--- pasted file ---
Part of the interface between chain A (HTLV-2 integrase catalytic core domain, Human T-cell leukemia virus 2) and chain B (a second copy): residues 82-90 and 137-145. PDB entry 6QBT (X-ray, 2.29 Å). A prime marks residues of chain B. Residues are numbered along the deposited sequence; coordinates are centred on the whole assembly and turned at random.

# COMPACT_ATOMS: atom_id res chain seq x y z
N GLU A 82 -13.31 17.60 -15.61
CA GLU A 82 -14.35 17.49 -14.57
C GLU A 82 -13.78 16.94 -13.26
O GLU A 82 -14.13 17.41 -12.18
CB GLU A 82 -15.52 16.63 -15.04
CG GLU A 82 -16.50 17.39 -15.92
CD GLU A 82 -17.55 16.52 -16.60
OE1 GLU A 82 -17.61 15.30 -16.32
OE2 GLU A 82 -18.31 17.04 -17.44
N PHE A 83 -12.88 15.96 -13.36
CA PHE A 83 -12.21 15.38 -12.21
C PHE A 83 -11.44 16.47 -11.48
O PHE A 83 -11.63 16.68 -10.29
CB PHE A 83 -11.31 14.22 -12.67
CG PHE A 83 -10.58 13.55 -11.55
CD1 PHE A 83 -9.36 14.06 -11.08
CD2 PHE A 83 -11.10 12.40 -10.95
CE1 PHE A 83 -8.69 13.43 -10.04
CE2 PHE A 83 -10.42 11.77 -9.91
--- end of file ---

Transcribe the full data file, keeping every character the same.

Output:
Part of the interface between chain A (HTLV-2 integrase catalytic core domain, Human T-cell leukemia virus 2) and chain B (a second copy): residues 82-90 and 137-145. PDB entry 6QBT (X-ray, 2.29 Å). A prime marks residues of chain B. Residues are numbered along the deposited sequence; coordinates are centred on the whole assembly and turned at random.

# COMPACT_ATOMS: atom_id res chain seq x y z
N GLU A 82 -13.31 17.60 -15.61
CA GLU A 82 -14.35 17.49 -14.57
C GLU A 82 -13.78 16.94 -13.26
O GLU A 82 -14.13 17.41 -12.18
CB GLU A 82 -15.52 16.63 -15.04
CG GLU A 82 -16.50 17.39 -15.92
CD GLU A 82 -17.55 16.52 -16.60
OE1 GLU A 82 -17.61 15.30 -16.32
OE2 GLU A 82 -18.31 17.04 -17.44
N PHE A 83 -12.88 15.96 -13.36
CA PHE A 83 -12.21 15.38 -12.21
C PHE A 83 -11.44 16.47 -11.48
O PHE A 83 -11.63 16.68 -10.29
CB PHE A 83 -11.31 14.22 -12.67
CG PHE A 83 -10.58 13.55 -11.55
CD1 PHE A 83 -9.36 14.06 -11.08
CD2 PHE A 83 -11.10 12.40 -10.95
CE1 PHE A 83 -8.69 13.43 -10.04
CE2 PHE A 83 -10.42 11.77 -9.91